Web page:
SIGHTING THE BISMARCK
by Robert Taylor
In the early hours of May 24, 1941, as the mighty German ships Bismarck and Prinz Eugen slipped through the Denmark Strait, they were dramatically intercepted by the Royal Naval battleships Hood and Prince of Wales. Within six minutes of the first salvo being fired, the Hood, pride of the Royal Navy, was blown out of the water in one of the most gigantic explosions ever witnessed at sea.
Bismarck's fourth salvo landed a shell forward of the Hood's after turrets, piercing her deck, exploding the 4-inch magazine. Simultaneously this detonated the adjacent 15-inch magazine, and in one mighty eruption the battleship broke in two. Within seconds she was gone. Of the ship's company of 1400 officers and sailors only three survived.
Outraged at the grievous loss Winston Churchill signalled the Admiralty just three words: "Sink the Bismarck!" Thus began one of the epic sea chases in the history of naval warfare.
Damaged by shells from Prince of Wales's 14-inch guns, and losing fuel oil, Admiral Lutjens broke off the engagement and steamed Bismarck towards the anonymity of the North Atlantic. Evading the British warships for 32 hours he had hopes of reaching the safety of Brest, but when spotted by a lone Catalina of 209 Squadron RAF Coastal Command, Lutjens knew it was the beginning of the end for the mighty German warship.
When attacked by Swordfish from Ark Royal, her rudder was jammed and Bismarck's fate was sealed. As she limped haphazardly through the waves trailing oil, the Home Fleet closed in for the final encounter. Overwhelmed by British gums and torpedoes, Bismarck's crew fought a gallant last battle, but the odds were too great. Watching Bismarck's final moments from King George V's bridge, Admiral Tovey said: "She put up a noble fight against impossible odds, worthy of the old days of the Imperial German Navy."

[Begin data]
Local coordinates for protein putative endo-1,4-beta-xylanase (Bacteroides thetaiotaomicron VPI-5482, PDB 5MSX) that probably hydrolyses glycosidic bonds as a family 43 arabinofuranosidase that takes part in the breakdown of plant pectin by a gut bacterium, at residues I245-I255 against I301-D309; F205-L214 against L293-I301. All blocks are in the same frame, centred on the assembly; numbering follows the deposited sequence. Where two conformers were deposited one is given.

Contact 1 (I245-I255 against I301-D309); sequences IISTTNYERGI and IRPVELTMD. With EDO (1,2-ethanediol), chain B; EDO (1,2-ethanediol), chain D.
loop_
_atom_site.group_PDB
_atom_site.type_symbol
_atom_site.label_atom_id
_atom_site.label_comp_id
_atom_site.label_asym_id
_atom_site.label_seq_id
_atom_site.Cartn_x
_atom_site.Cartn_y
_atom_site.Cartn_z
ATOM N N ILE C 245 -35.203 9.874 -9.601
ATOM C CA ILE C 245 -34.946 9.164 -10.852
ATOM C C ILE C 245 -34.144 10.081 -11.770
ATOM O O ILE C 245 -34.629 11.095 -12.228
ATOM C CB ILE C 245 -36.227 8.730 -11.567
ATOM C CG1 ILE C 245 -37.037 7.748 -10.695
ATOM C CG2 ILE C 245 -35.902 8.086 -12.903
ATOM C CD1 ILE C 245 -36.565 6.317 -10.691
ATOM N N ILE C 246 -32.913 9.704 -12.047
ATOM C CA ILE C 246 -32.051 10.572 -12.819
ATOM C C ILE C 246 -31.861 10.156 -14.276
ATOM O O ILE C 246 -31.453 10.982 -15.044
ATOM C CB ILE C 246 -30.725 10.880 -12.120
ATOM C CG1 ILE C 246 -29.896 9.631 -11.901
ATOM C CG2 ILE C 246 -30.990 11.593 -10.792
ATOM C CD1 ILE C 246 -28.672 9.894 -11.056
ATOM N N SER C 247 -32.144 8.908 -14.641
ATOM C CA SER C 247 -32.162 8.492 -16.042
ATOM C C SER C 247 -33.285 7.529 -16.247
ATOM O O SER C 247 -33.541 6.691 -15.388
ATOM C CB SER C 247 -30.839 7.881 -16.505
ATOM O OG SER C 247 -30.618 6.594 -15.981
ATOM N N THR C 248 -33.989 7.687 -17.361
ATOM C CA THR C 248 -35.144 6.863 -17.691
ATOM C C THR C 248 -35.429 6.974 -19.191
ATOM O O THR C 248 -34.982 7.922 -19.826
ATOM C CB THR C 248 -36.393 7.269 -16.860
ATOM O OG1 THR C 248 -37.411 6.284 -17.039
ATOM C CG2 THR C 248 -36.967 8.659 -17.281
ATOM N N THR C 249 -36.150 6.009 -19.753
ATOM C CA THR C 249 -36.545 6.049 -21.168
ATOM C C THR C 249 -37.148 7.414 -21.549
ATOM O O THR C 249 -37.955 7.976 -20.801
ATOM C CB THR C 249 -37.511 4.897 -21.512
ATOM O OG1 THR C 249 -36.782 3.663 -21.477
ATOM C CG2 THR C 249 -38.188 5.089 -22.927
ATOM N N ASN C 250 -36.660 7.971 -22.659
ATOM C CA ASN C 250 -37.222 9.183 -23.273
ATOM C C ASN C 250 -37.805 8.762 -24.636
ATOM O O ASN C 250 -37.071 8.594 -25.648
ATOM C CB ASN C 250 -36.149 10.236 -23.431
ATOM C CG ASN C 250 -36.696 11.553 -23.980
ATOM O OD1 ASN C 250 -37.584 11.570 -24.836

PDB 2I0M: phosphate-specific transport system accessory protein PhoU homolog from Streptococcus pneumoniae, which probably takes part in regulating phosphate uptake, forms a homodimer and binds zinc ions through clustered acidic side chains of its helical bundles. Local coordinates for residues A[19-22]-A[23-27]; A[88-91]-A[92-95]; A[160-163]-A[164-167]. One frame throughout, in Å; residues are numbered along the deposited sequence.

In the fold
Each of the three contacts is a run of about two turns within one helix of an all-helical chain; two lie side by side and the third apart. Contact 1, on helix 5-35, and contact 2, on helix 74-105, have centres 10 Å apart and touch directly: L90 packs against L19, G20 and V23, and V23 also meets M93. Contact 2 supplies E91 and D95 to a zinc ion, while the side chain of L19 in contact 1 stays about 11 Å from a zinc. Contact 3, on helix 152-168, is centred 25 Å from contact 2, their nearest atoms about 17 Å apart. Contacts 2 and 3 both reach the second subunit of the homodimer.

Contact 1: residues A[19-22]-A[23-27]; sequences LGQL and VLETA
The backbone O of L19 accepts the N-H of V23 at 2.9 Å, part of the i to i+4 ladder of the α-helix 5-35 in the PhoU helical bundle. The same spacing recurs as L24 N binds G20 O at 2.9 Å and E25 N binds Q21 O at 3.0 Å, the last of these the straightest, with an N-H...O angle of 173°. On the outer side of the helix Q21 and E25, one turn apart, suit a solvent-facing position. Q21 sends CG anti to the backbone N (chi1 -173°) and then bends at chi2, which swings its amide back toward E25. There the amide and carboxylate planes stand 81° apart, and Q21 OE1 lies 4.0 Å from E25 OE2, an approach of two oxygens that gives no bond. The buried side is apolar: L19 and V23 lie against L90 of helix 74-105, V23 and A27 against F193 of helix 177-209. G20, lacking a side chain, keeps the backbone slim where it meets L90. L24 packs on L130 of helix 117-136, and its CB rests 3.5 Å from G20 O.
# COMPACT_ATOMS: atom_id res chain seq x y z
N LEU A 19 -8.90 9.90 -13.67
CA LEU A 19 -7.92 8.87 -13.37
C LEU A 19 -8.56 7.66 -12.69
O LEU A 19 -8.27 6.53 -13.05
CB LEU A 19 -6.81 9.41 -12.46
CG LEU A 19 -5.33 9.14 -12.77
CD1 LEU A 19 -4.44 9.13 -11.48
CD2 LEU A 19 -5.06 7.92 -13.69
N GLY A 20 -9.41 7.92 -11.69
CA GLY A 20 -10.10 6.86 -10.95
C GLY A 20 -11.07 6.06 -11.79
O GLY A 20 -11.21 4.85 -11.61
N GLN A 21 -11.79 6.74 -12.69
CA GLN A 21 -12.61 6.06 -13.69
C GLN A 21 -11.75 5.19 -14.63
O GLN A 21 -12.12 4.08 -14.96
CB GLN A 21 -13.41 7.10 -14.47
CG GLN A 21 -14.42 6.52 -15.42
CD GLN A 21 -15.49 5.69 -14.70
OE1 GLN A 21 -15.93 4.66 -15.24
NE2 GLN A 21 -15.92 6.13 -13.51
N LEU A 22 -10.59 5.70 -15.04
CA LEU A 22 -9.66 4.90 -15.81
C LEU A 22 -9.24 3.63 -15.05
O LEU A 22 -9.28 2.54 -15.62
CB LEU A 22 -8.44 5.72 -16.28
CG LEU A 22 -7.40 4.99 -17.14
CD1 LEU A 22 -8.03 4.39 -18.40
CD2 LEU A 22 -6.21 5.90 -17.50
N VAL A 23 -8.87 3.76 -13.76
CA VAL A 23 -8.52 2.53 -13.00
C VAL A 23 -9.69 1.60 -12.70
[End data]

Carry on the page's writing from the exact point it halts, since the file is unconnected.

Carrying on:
Robert Taylor, master-painter of sea and sky, portrays the Bismarck at the fateful moment she was located by RAF Coastal Command. Greeted by a defiant barrage of fire from Bismarsk's anti-aircraft guns, the Catalina veers away, but already the radio operator has transmitted her position. Like the Hood just two days earlier, the pride of Hitler's Kriegsmarine was by now, destined for the deep.
Each print is signed by FOUR of the small band of only 110 crew members who survived the sinking of the Bismarck.
- Obergefreiter Johannes Zimmermann
- Kapitanleutnant Karl-August Landfermann
- Obergefreiter Hans Hellwig
- Matrose Ii Josef Statz
- 33 x 24 inches
- Release Date:
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